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I'm wondering about the usage of the definite article in cases where the thing being referred to is an abstraction or generalization of some kind.

I'm aware of the most important rules for using the definite article and when not to use it. However, there seem to be cases not covered by the most commonly taught rules.

For example, is the following sentence grammatically correct?

This is what will be used during meal preparation.

The sentence omits the article before the "meal preparation" syntagm.

If this sentence was a part of a series of instructions which referred to a specific meal preparation process, then it would be natural to write something like this:

Place a pan on the stove. This is what will be used during the meal preparation.

However, when talking about meal preparation in general (like in this sentence), it is natural to elide the definite article. However, I feel like I'm doing this by ear without grammatical justification. Is, perhaps, preparation considered uncountable in this specific case? Why?

Is there a specific rule that governs this omission? Can you point me to a resource (a webpage or a book) where I could find all of the rules?

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  • Others may be able to point you to rules. I feel it a mistake to seek prescriptive rules for everything. Language is not defined by detailed recipe. Is the meaning clear, unambiguous, progressive? Does it transfer information from source to recipient? If the answers are yes, all is well.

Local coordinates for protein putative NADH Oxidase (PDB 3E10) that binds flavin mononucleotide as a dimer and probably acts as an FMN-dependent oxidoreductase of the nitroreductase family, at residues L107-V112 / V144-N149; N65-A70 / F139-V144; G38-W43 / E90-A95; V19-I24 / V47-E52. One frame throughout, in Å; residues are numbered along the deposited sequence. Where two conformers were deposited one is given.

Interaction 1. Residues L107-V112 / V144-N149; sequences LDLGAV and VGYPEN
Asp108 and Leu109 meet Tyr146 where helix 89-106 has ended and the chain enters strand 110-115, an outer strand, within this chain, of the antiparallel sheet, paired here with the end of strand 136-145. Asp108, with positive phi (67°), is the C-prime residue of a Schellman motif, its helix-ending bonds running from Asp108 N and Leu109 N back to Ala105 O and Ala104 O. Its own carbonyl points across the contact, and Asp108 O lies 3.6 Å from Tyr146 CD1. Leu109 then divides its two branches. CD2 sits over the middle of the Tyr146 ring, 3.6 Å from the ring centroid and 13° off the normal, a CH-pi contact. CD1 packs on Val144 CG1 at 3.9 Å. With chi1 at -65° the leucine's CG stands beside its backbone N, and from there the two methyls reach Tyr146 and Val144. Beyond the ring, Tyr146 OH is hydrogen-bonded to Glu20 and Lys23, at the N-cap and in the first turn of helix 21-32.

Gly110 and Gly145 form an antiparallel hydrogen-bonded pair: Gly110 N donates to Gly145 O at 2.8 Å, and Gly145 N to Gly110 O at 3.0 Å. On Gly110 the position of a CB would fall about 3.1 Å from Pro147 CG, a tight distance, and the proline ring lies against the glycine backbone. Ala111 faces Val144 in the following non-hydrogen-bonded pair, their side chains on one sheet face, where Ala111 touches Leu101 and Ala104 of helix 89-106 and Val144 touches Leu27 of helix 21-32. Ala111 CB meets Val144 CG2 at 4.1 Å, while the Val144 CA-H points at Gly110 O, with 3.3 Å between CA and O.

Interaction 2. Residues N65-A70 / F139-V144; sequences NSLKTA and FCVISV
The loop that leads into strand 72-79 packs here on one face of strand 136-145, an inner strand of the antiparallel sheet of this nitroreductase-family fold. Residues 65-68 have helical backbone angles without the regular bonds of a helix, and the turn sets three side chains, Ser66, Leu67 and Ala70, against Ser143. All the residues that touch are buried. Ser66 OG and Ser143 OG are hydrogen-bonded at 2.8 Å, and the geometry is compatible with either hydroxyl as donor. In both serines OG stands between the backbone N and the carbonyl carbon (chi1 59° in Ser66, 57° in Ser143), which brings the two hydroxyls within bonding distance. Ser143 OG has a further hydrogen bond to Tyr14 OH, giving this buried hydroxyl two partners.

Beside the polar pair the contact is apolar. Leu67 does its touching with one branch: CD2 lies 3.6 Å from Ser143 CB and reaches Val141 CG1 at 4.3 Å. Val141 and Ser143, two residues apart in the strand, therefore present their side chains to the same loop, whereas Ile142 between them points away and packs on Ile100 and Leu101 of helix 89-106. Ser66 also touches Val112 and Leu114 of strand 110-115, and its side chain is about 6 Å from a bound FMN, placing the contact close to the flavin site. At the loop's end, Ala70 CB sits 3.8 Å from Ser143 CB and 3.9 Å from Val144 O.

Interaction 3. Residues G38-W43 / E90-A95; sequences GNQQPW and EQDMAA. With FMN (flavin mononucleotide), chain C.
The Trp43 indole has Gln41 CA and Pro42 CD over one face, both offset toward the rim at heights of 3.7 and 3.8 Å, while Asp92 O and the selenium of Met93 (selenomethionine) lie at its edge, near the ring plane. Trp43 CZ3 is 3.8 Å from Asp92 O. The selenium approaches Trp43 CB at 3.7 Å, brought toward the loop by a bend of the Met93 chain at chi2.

– Anton
    Mar 19 at 8:53
  • I understand that a language isn't governed by well-defined rules and that there are plenty of exceptions that cannot be meaningfully systematized. I was just wondering whether I was missing an obvious canon. If it's the case that this is merely a specific exception, then I can accept it as an explanation, but it seems to me that there is a rule for omitting the article in cases where the syntagm refers to something general.
    – Igor Ševo
    Mar 19 at 9:12
  • English tends not to use articles when discussing concepts as a whole; "meal preparation" in general would fall into this, as would discussion of philosophy, science, etc, but "the"/"some"/"a" etc are used with specific instances of the general. (You would say "Representation is an important concept in philosophy" if talking about philosophy in general, but "Representation is an important concept in the philosophy of Kant".)
    – Stuart F
    Mar 19 at 11:46
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Used in this sentence, "preparation" is an uncount noun (OALD). As, also, the use is generic, no article should be used: when-to-use-the-article-the-with-uncountable-nouns. However, you will find that a small minority do use the article; this can be seen from this ngram: during the meal preparation.

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Keeping "during" in the research text aims at not duplicating the results for "the meal preparation" in "meal preparation", and, as well, to provide a source short enough to be examined; otherwise,"during" has no incidence on the use of the article.

It can be checked from the meanings in the list that corresponds to "during the meal preparation" that most cases are generic and that, preferably, no article should be used, but, as said above, they represent a very small proportion; therefore, the findings correspond essentially to the rule. It is then preferable to go by the above rule (When to Use the Article THE with Uncountable Nouns).

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